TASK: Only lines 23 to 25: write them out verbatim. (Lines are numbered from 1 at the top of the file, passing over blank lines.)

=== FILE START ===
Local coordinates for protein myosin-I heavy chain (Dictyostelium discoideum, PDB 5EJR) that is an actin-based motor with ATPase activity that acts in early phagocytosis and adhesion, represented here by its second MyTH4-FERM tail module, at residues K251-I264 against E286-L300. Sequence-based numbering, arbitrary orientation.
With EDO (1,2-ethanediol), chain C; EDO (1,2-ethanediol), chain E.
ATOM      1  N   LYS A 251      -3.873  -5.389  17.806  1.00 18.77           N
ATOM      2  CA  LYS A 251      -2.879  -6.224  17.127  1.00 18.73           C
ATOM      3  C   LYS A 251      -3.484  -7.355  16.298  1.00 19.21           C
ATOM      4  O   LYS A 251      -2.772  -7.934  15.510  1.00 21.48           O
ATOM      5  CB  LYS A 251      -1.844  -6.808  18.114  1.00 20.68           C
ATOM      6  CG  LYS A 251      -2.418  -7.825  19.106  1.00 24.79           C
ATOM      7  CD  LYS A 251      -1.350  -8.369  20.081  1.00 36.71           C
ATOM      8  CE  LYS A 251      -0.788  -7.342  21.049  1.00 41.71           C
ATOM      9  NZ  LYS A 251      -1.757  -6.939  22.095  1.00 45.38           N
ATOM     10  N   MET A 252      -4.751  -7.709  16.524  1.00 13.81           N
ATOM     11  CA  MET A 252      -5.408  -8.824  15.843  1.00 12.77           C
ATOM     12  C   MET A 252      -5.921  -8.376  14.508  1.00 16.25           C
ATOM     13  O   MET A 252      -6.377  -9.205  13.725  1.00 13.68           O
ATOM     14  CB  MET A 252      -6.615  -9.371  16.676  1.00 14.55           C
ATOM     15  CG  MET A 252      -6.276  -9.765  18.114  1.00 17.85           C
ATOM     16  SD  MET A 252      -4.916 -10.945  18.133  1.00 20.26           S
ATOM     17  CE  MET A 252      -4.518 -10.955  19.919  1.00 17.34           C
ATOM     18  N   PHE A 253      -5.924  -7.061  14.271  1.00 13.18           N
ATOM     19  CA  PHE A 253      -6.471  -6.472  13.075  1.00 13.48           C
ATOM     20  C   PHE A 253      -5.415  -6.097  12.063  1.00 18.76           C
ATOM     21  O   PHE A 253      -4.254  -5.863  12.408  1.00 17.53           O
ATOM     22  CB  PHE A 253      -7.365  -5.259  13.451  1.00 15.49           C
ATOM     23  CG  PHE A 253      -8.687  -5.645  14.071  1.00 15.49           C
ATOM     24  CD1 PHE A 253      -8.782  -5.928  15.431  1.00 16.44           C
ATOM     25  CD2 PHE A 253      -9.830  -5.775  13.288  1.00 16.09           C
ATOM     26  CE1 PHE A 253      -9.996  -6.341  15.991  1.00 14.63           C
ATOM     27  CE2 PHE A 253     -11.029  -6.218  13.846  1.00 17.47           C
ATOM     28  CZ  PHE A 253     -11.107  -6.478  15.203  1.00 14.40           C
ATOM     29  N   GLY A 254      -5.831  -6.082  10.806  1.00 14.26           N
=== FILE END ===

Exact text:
ATOM     21  O   PHE A 253      -4.254  -5.863  12.408  1.00 17.53           O
ATOM     22  CB  PHE A 253      -7.365  -5.259  13.451  1.00 15.49           C
ATOM     23  CG  PHE A 253      -8.687  -5.645  14.071  1.00 15.49           C